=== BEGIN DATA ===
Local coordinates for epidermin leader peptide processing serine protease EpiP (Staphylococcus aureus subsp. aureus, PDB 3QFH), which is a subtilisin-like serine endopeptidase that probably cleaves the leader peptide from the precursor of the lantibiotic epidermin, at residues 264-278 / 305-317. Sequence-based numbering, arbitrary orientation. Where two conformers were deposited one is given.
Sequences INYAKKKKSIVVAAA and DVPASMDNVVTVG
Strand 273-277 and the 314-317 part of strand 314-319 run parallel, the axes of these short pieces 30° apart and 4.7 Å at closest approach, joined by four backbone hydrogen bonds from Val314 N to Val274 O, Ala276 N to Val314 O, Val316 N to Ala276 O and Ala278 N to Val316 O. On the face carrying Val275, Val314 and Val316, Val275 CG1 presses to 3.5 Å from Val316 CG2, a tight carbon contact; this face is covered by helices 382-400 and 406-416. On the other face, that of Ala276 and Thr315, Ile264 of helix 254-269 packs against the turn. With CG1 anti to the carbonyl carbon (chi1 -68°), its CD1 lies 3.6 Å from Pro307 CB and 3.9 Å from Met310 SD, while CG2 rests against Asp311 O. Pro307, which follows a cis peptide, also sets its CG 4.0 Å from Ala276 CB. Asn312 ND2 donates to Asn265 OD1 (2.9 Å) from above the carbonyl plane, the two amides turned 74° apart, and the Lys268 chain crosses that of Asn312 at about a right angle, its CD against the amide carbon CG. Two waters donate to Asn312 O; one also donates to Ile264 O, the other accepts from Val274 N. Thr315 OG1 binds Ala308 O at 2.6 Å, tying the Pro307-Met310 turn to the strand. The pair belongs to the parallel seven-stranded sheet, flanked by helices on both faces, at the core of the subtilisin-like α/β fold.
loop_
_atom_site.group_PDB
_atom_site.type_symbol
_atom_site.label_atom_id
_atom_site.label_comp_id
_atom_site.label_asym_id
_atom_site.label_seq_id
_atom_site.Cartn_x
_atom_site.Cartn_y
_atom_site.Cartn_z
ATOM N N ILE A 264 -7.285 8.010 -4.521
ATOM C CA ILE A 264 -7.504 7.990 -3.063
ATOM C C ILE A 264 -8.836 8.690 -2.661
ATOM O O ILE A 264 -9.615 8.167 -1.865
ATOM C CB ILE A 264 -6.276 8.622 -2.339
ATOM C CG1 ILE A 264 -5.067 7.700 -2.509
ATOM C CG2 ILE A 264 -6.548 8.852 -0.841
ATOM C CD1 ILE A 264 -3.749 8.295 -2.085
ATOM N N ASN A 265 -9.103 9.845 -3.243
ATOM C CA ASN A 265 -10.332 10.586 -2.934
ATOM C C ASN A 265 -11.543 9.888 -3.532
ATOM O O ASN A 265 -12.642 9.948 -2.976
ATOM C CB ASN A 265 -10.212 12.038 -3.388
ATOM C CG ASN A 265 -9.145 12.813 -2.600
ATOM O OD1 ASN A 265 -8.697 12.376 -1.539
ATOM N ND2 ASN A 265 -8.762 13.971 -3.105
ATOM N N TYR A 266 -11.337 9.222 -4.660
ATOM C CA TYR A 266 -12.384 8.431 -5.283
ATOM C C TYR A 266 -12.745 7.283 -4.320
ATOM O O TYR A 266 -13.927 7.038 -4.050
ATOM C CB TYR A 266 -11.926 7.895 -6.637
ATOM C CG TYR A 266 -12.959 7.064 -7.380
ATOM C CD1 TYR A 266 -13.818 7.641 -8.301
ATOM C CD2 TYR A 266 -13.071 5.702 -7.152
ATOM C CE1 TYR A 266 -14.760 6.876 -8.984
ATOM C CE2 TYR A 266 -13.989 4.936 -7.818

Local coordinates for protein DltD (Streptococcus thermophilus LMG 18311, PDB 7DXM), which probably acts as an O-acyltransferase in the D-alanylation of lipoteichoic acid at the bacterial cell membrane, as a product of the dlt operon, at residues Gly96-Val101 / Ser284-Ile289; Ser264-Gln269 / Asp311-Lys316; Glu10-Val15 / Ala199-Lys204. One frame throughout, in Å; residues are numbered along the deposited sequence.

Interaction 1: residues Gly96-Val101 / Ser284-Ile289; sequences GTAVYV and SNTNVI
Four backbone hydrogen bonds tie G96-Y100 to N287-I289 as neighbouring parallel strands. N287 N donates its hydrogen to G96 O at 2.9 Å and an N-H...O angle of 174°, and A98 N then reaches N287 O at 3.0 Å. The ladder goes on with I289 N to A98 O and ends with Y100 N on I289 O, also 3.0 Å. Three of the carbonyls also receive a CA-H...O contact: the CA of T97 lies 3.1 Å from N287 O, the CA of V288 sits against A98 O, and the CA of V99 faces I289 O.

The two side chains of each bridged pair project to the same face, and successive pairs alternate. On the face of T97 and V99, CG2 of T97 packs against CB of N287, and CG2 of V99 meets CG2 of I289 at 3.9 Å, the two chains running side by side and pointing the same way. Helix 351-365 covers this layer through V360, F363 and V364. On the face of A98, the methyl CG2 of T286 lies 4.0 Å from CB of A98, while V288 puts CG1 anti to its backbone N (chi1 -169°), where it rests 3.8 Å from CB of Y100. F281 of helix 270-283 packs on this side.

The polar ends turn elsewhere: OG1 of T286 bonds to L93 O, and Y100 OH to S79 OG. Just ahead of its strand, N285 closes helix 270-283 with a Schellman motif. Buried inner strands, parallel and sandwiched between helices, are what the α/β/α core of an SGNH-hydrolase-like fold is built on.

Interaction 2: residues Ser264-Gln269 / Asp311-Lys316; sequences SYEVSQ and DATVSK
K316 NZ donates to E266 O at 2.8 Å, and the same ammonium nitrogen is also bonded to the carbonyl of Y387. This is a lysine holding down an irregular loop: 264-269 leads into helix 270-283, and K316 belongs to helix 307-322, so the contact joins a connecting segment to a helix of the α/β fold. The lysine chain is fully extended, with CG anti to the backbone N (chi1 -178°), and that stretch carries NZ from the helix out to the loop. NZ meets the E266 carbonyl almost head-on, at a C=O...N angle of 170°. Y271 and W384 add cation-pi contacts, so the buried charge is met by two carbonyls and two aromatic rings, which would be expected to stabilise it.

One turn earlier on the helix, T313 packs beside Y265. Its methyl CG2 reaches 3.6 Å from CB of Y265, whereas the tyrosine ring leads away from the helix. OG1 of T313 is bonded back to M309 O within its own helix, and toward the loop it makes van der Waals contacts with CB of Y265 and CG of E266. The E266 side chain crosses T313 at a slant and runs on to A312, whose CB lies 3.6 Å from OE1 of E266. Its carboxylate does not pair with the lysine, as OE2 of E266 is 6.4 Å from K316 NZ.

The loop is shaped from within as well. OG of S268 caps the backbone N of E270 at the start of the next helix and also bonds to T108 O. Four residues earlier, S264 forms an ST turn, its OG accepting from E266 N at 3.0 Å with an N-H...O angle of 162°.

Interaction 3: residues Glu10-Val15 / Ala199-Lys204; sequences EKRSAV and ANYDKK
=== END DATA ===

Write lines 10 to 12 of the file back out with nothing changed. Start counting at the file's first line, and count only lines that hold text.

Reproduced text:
_atom_site.label_seq_id
_atom_site.Cartn_x
_atom_site.Cartn_y